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> So Who Beats Floyd? Past or Present?
post May 15 2013, 12:55 PM
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QUOTE (MaxPayne @ May 14 2013, 09:56 AM) *
I'm going to consider the following fighters:

Sugar Ray Robinson, Sugar Ray Leonard, Julio Caesar Chavez, Roberto Duran, Marvin Hagler, Thomas Hearns and Pernell Whitaker. I'd like to include Roy Jones Jr. just for the mythical debate aspect, but then you might as well include Ali and Tyson.

I don't believe that you can be reliant on a jab to beat Floyd Mayweather. I've never, ever seen a fighter who is so effective at taking away Boxing's most basic and fundamental technique. Whether it's slipping, sliding, rolling or pulling back, jabs simply don't land on Floyd. There's a reason why the jab is generally abandoned by fighters as fights against Floyd go on. Why ? Because guys keep whiffing and then getting pull-countered with a right hand for their troubles.

Ergo, I don't believe Leonard or Hearns would have been able to beat Floyd. Hearns had a monstrous right hand, but relied on the jab to set it up. Leonard was an incredible combination puncher with excellent hand speed, but once again, relied on the jab to set up those shots.

Now, even assuming that Hearns and Leonard would land punches here and there, we still haven't asked the question about their respective defenses. Hearns took part in "The War", which tells you all about his willingness to leave his chin out there. Leonard while slick, was prone to being hit by flat footed shots (see the Hearns fights), let alone sharp shots that are thrown from angles with great timing. Leonard was also not nearly as defensively sound in the clinch or up close.

The other group of fights includes Chavez, Duran and Hagler. These were great warriors who used their physiques, conditioning and toughness to bull guys around the ring. I believe that against many fighters, this approach can work, especially when you are just able to relentlessly cut off the ring. There is an important contingency though: you're expecting the other guy's conditioning to ultimately fail him from exhaustion and being battered.

With Floyd, conditioning has never been a problem. He's also actually harder to hit in the clinch and up-close than he is at the center of the ring. Re-watch several of his fights and you'll see. None of these guys were also particularly defensively sound. They simply walked through shots. Could Floyd knock them out ? Doubtful. Would he win decisions though ? Absolutely.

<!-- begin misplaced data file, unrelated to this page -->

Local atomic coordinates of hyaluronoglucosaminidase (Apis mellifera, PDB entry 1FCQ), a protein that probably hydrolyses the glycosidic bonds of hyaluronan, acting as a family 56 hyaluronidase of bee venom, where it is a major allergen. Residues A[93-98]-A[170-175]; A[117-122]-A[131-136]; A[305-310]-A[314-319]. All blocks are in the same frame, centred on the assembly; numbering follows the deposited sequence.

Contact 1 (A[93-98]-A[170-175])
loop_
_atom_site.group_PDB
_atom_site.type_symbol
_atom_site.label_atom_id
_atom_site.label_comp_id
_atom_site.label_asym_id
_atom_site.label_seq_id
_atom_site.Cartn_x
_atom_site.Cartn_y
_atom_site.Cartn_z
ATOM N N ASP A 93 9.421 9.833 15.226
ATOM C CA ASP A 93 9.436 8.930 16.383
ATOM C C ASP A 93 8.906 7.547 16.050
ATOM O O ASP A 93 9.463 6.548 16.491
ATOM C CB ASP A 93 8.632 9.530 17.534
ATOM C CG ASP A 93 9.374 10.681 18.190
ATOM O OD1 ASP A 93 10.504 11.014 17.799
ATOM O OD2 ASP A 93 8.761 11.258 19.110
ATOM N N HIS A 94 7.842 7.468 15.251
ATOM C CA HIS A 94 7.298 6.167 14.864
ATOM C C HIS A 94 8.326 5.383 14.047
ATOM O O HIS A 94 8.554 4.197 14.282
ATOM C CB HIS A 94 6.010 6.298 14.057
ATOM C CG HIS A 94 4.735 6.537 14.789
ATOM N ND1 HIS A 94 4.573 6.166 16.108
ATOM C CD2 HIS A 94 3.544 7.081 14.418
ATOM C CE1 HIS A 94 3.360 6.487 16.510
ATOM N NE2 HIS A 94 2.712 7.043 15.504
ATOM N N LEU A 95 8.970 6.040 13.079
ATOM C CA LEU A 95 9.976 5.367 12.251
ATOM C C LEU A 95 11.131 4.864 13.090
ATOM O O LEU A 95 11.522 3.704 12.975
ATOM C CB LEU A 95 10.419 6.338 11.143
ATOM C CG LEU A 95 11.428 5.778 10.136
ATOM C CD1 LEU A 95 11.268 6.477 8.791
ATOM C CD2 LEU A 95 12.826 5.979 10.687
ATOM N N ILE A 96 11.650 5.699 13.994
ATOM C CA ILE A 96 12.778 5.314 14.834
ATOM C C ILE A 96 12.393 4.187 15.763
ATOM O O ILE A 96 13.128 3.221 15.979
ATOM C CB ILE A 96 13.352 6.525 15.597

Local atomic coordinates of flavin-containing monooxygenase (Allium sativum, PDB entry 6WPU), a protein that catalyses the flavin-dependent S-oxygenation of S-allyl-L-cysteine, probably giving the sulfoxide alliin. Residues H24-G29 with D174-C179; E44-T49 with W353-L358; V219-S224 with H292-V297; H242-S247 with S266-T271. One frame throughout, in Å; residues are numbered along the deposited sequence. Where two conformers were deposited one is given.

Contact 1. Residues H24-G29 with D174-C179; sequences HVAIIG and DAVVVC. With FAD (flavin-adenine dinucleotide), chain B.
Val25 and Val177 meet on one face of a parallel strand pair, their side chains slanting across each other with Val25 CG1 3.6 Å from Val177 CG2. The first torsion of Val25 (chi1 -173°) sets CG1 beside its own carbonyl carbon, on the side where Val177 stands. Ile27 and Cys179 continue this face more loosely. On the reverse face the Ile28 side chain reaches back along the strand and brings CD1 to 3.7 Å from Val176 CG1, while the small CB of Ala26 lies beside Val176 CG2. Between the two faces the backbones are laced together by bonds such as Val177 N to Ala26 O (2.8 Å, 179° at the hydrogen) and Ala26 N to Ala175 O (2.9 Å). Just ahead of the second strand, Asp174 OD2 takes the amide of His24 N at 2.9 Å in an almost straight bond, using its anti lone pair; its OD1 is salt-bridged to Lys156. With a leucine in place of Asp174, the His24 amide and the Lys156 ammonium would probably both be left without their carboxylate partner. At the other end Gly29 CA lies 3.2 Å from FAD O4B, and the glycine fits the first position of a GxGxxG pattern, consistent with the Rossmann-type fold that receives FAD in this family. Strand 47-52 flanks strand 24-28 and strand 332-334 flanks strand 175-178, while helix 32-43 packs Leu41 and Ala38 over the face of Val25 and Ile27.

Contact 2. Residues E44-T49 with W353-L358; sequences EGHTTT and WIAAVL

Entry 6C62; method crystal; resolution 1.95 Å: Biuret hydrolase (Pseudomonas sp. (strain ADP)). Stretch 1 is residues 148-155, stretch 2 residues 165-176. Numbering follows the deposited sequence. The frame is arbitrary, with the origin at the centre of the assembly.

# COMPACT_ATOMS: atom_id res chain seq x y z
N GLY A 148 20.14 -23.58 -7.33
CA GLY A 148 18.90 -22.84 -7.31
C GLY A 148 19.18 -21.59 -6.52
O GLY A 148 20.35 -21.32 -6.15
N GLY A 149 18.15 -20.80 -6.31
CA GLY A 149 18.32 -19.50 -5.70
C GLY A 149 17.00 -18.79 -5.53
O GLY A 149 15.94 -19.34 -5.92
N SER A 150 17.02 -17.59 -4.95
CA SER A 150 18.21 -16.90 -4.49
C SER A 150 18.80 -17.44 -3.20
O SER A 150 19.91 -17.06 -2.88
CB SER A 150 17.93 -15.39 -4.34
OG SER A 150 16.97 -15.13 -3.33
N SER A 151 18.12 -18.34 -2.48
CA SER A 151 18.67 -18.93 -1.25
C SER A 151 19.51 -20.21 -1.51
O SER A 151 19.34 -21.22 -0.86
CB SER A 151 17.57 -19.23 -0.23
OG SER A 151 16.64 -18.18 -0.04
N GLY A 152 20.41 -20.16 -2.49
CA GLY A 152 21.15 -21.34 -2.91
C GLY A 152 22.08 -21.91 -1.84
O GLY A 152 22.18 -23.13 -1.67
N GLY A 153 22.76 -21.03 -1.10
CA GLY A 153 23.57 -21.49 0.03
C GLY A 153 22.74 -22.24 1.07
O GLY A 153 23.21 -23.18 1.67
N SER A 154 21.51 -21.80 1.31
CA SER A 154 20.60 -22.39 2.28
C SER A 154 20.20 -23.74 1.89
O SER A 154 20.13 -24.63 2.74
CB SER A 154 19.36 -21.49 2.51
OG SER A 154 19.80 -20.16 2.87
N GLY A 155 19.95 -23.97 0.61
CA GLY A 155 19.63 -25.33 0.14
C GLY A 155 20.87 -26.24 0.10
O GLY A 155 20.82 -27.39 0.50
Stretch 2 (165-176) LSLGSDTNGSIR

That leaves us with the 2 men who I believe could have actually beaten Floyd: Pernell Whitaker and the great Sugar Ray Robinson.

So what is it about these 2 that makes them capable ? I'll outline it:

To beat Floyd, you need defense, timing and the ability to attack with lead power shots without the assistance of a jab.

You also need a great left-hand punch (right-handed power shots are a lot harder to land against the Modified Shell Defense). Pernell had his Straight Left Hand. SRR had his Left Hook.

Both men were superb defensively, to the point where it's conceivable that Floyd would have been frustrated into throwing an uncharacteristic shot that left him more open than usual. Add the ability to counter, and we're talking solid shots landing.

So I believe Pernell and SRR could have done it. However...

Who is to say that Floyd wouldn't have made that Round 3 adjustment and used a completely different set of skills to negate the above strategy ? It's entirely possible...

...and that's what makes Floyd special. As you really study him in the ring, the sheer range of his skills is somewhat baffling. There are stretches in a match where he will largely abandon the Modified Shell Defense and square up with both hands up. There are angled looks with both hands down where he's simply looking to slip and slide. Opponents are left trying different techniques as the rounds go by.

Such is the wizardry of the man.

Is he invincible ? No.

But he's about as close to invincible as we've ever seen.

No one beats Floyd. He's THAT good. Even Paulie Malignaggi thinks so.
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